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Examination of age-related epigenetic changes following early-life exposure to dichloroacetic acid
Carswell, G., B. Chorley, S. Hester, A. Deangelo, AND C. Wood. Examination of age-related epigenetic changes following early-life exposure to dichloroacetic acid. To be Presented at Keystone Symposium, Keystone, CO, March 29 - April 03, 2015.
To be presented at the Keystone Colorado Meeting: March 29-April 3, 2015
Recent studies have shown that transient early-life exposure to dichloroacetic acid (DCA), a pyruvate analog and metabolic reprogramming agent, increases liver cancer incidence in older mice. This carcinogenic effect is not associated with direct mutagenicity, persistent cytotoxicity, or cellular proliferation. To help identify an epigenetic basis for this carryover effect, messenger RNA/miRNA expression and DNA methylation were measured in liver samples at multiple time points following postnatal exposure to 3.5 g/L of DCA for 10, 26, 52, or 78 weeks in male B6C3F1 mice. DCA stop-exposures <78 weeks were followed by control treatment. Major changes in mRNA expression profiles were transient and reverted back to control levels after DCA stop-exposure. Mice exposed to DCA for 10 weeks early in life had significantly lower expression of a small cluster of miRNAs (chrX: mir465-mir743) compared to control mice at 78 weeks (ANOVA, p-value<0.05; average fold decrease 5.7). Published evidence has suggested these miRNAs are linked to cellular differentiation processes, but little is known about the regulation of this cluster. High resolution melt curve analysis (HRM) showed significantly higher global DNA methylation in the older control group mice (+10% at 26 vs. 78 weeks). Direct DCA exposure tended to suppress this age-dependent increase but this DCA effect did not exhibit long-term carryover. Using HRM or restriction enzyme assays, we also examined the nearest flanking CpG regions to the chrX miRNA cluster, as well as promoter regions in a selected panel of genes associated with mouse liver cancer. No significant methylation changes were detected, suggesting that DNA methylation was not a primary determinant of expression for this miRNA cluster. These findings show that age-dependent changes in DNA methylation status and miRNA may be altered by both persistent and early-life exposures. This abstract does not necessarily reflect the policy of the US EPA.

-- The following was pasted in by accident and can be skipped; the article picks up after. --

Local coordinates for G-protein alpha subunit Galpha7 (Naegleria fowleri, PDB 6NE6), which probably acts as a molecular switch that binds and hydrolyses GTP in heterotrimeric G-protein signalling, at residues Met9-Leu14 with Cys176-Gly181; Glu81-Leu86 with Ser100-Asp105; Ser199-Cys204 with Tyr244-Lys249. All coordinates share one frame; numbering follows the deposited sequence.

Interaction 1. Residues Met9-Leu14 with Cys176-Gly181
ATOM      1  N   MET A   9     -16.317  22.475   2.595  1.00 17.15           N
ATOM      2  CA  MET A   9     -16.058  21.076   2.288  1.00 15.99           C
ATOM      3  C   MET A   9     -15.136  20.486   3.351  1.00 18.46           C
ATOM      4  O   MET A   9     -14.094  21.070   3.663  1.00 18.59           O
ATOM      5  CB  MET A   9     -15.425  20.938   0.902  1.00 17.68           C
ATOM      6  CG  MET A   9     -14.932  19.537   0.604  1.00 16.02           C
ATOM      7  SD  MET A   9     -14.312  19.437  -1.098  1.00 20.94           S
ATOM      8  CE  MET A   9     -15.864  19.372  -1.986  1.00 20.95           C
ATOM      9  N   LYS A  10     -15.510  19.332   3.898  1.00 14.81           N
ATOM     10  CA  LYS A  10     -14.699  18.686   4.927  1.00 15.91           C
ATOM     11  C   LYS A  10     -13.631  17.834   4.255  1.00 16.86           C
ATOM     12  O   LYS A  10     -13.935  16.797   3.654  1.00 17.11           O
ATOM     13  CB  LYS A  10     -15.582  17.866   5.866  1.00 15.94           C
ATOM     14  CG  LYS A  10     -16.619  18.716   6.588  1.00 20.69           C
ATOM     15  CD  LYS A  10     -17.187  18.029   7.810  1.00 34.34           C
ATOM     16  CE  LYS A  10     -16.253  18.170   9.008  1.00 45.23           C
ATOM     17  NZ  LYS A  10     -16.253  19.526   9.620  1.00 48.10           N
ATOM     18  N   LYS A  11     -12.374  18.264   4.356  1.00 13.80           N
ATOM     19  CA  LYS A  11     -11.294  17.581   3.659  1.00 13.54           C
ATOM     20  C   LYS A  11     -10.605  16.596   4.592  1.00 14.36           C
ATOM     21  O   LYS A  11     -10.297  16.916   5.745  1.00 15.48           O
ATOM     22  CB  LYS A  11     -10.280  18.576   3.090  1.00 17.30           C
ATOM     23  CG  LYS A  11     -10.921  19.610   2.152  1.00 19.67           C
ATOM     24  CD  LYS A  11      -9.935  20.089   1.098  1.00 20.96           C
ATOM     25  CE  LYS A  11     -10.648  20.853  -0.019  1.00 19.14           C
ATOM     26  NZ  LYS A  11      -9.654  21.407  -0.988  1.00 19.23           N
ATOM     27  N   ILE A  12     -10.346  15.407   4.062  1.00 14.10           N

Record Details:Record Type: DOCUMENT (PRESENTATION/ABSTRACT)
Organization:U.S. ENVIRONMENTAL PROTECTION AGENCY
OFFICE OF RESEARCH AND DEVELOPMENT
NATIONAL HEALTH AND ENVIRONMENTAL EFFECTS RESEARCH LABORATORY
INTEGRATED SYSTEMS TOXICOLOGY DIVISION